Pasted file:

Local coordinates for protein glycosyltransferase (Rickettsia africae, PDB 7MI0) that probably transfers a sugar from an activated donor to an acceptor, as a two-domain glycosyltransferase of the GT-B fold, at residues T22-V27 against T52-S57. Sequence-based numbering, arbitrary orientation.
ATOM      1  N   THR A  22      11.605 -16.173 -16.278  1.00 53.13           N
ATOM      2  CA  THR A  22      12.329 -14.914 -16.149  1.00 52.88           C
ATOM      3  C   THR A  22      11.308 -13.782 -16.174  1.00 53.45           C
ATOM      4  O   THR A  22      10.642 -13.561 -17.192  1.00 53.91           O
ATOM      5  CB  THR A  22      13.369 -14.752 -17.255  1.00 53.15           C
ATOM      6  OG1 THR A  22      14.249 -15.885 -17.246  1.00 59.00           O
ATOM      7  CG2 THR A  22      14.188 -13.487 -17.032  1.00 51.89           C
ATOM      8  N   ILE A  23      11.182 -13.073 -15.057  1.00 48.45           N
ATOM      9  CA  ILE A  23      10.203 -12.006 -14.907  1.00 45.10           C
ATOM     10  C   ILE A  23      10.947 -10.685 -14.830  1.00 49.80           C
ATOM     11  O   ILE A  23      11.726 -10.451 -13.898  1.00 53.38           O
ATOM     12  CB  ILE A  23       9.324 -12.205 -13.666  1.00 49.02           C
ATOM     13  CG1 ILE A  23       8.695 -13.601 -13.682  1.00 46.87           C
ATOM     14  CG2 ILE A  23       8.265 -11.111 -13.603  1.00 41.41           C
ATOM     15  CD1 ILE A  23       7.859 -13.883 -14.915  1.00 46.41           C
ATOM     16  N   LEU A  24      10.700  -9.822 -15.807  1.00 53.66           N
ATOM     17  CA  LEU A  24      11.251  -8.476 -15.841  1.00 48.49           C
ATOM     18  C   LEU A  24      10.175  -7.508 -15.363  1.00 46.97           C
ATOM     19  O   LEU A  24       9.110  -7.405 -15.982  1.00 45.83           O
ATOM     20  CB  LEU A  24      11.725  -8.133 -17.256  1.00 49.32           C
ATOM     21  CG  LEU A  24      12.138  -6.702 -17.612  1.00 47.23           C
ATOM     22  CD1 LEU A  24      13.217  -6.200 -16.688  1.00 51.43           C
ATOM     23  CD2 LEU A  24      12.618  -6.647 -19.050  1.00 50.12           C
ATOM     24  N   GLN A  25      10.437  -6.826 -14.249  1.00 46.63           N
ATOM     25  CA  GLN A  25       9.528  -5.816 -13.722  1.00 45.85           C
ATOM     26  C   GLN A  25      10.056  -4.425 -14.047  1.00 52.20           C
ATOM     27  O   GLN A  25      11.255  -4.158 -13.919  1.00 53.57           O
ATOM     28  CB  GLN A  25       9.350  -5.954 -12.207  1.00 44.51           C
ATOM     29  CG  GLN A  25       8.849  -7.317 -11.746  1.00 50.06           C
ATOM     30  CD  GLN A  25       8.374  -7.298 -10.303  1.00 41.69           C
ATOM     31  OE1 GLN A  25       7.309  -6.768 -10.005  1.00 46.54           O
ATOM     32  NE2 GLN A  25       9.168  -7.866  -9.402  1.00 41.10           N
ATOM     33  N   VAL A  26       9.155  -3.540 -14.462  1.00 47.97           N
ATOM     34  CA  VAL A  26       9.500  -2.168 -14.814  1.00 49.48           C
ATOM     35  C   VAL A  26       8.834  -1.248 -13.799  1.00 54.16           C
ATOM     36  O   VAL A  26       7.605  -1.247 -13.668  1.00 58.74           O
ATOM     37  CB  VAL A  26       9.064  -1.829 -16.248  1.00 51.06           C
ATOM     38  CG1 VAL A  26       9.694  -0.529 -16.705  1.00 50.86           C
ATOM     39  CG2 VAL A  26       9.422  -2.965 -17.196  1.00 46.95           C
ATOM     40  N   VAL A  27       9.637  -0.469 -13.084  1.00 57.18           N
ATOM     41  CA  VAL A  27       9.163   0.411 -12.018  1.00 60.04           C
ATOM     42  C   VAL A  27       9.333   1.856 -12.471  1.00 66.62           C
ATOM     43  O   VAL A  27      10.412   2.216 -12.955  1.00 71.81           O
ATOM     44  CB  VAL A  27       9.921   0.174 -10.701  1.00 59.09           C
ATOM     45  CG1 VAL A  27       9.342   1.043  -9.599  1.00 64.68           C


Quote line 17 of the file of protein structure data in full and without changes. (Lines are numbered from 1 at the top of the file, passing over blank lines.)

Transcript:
ATOM     16  N   LEU A  24      10.700  -9.822 -15.807  1.00 53.66           N